Antarctica’s Pole of Inaccessibility (Southern Pole of Inaccessibility: SPI) is the point on the Antarctic continent farthest from its edge. Existing literature exhibits disagreement over its location. Using two revisions of the Scientific Committee on Antarctic Research’s Antarctic Digital Database, we calculate modern-day positions for the SPI around 10 years apart, based on the position of the ‘outer’ Antarctic coastline i.e. its boundary with the ocean. These show that the position of the SPI in the year 2010 was around 83˚ 54’ S, 64˚ 53’ E, shifting on the order of 1 km per year as a result of changes of a similar magnitude in the Amery, Ronne-Filchner and Ross Ice Shelves. Excepting a position of the SPI calculated by British Antarctic Survey in 2005, to which it is very close, our newly calculated position differs by 150 to 900 km from others reported in the literature. We also consider the ‘inner’ SPI, defined by the coastline with floating ice removed. The position of this SPI in 2010 is estimated as 83˚37’ S, 53˚ 43’ E, differing significantly from other reported positions. Earlier cartographic data are probably not sufficiently accurate to allow its rate of change to be calculated meaningfully.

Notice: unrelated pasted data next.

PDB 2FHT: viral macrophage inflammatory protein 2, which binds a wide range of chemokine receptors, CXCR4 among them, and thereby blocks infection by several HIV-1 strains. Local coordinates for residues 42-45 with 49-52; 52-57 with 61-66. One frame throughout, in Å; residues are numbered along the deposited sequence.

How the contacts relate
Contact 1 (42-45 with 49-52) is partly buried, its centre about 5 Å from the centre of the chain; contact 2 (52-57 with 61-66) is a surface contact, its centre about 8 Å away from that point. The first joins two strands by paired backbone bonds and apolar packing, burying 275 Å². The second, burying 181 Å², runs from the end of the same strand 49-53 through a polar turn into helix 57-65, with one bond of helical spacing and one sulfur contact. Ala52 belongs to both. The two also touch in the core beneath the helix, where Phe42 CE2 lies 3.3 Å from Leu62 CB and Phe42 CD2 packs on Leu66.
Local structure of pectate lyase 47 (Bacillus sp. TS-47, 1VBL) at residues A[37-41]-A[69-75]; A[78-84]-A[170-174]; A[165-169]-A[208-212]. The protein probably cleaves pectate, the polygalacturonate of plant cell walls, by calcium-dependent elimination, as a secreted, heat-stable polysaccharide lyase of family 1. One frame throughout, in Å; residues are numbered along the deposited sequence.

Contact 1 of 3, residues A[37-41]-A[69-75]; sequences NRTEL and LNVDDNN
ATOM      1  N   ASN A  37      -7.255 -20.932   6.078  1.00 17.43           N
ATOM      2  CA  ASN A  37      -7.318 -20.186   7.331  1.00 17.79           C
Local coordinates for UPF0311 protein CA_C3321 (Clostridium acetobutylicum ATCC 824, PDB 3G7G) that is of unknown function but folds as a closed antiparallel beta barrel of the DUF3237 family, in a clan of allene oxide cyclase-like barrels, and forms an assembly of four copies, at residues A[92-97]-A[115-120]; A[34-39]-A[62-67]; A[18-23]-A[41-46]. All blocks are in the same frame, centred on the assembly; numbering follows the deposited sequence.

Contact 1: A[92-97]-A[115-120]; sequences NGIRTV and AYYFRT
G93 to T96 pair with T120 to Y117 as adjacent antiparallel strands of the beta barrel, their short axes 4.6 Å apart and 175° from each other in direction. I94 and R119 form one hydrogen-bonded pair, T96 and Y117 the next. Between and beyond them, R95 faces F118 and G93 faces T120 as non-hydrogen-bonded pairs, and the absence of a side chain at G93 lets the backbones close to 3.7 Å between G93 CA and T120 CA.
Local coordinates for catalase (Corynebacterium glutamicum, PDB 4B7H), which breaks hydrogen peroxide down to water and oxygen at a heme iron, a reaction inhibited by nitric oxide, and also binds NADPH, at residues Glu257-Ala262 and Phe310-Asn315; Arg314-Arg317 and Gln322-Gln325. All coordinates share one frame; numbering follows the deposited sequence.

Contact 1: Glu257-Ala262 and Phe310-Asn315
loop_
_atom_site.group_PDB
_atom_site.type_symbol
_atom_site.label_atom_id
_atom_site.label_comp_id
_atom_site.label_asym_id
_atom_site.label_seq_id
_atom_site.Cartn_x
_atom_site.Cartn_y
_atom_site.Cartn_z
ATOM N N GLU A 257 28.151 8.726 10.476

Authors: Rees, G., Gerrish, L. ORCID record for L. Gerrish, Fox, A. ORCID record for A. Fox, Barnes, R.